Smash Your Smartphone, Part 4: Drastic Measures
Admittedly, “Smash your smartphone” is a bit of a dramatic exaggeration, meant to shock you into paying attention. I didn’t smash my smartphone. It wasn’t until I dropped my smartphone in the toilet that I finally got rid of it. My wife still uses her iPhone 6 for a camera. My warnings around digital technology are not meant to be strict rule-following, but a wake-up call. Digital Technology has taken us captive. It is time to take drastic measures. So in conclusion to this series, I have three changes that I recommend for our families and communities.
First, we must change from thinking in terms of digital influence to real-world influence. It took me around a decade to fully detoxify my mind from the internet’s unholy trinity of social media, news, and pornography. Eventually, a shift took place in my perception. I began seeing opportunities for immeasurable influence that I was missing or neglecting: my wife, my children, my friends, teaching at a small classical school, leading in a small church community. The real world of God’s Creation is infinitely more powerful than the digital world of man’s making. A short-circuited computer may electrify a man, but splitting one atom takes out a city. As much as digital influence can shape our souls, it is nothing compared to the real world influence of parents, friends, and churches. It is because of the neglect of the latter that the former is filling the void. May God give us new eyes to see our real-life, face-to-face relationships and opportunities as infinitely more precious and powerful than anything online.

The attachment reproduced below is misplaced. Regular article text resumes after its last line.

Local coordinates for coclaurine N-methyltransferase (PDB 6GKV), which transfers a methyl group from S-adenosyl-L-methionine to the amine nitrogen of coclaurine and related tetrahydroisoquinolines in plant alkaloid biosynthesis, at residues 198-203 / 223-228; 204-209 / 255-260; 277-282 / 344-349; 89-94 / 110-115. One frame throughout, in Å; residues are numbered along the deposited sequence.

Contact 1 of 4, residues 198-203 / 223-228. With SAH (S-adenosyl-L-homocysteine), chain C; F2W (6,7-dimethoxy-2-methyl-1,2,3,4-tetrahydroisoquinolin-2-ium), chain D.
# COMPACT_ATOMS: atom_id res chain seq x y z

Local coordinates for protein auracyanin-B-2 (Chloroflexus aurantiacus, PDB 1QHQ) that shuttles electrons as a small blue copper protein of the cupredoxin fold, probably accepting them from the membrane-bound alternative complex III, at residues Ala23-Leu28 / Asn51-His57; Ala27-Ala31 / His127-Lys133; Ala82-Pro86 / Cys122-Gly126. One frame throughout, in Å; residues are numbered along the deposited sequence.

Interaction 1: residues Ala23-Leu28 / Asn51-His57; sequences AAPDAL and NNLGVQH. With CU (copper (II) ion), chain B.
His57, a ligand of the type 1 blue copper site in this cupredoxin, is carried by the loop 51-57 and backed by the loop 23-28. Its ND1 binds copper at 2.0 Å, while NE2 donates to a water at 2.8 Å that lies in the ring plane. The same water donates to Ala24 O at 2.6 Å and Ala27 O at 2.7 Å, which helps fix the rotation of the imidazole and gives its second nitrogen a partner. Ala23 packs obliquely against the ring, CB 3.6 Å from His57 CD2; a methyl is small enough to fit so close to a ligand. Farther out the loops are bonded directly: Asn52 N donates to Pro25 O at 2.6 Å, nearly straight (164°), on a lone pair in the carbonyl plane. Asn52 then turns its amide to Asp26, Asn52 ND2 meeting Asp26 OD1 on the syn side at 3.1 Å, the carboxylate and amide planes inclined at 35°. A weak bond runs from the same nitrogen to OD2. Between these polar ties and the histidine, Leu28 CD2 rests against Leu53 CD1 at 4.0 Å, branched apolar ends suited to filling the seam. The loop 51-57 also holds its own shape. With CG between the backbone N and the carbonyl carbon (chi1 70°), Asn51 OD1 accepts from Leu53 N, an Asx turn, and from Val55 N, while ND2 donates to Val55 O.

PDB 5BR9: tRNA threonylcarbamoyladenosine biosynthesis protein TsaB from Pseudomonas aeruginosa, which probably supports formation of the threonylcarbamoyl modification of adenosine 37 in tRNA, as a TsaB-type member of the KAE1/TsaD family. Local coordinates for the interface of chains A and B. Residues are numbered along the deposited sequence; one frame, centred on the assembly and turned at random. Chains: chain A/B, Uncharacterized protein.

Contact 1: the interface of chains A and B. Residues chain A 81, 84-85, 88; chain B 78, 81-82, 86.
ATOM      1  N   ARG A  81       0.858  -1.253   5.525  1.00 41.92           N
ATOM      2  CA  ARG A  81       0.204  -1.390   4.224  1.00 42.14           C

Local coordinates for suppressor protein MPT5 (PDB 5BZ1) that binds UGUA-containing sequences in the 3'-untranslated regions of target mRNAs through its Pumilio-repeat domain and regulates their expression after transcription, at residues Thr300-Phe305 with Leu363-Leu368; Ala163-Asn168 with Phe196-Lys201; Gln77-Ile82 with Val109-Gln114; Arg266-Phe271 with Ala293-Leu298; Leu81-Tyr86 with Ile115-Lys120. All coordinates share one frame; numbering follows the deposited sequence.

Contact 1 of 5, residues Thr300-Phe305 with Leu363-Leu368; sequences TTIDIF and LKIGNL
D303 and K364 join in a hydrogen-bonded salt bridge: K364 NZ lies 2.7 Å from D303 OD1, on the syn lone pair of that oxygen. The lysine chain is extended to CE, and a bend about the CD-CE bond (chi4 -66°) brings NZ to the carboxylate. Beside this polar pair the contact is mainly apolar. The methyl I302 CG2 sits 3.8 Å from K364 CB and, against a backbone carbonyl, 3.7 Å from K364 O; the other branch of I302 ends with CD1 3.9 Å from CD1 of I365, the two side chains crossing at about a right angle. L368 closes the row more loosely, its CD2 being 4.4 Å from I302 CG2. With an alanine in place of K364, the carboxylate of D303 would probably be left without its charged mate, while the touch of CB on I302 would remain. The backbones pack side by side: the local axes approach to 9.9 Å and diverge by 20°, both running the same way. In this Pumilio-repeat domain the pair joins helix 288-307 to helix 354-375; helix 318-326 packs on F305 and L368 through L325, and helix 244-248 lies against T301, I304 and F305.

Second, we must learn to make hardware changes, not just software changes. A software change means deleting an app or installing an internet filter. This is good but only gets you so far. A hardware change means taking the step of faith to get rid of your smartphone, move your TV out of the center of the room, subscribe to a magazine, throw away devices, or unplug your wifi after 9 p.m. It is a physical change that forces you to readjust your expectations and mentality toward technology. This is where lasting change really happens in your life and household over years and decades. Your mind adjusts, your relationships alter, and your desires change. It is harder but the change is more permanent.
Lastly, we need practical legislation that can protect our citizens and children who are less able to recognize these dangers. Some propose to make social media illegal for those under 18. That is excellent. On a local level, we need to root out the assumed good of digital technology in our public schools, such as 1-to-1 iPads, and reinforce prohibitions on cell phones. But I dream of a day when Big Tech has the same stigma as Big Tobacco, when adult over-indulgence in social media and screens are both seen as a clear social ill, when “binging” language is forbidden in advertising, when pornography is banned, and when even smartphones, like cigarettes, are illegal for those under 18.
Jesus once said, “If your eye causes you to stumble, gouge it out and throw it away. It is better for you to enter life with one eye than to have two eyes and be thrown into the fire of hell (Matthew 18:9).” Yes, this is ruthless, but that’s how seriously Jesus takes sin. This must be our approach to the digital technology and screens that are consuming our lives and children. Freedom is possible and it’s worth it. Also, for the record, if you come down to Garwin Methodist and smash your smartphone in the parking lot, I will personally buy you a $300 Light Phone 2.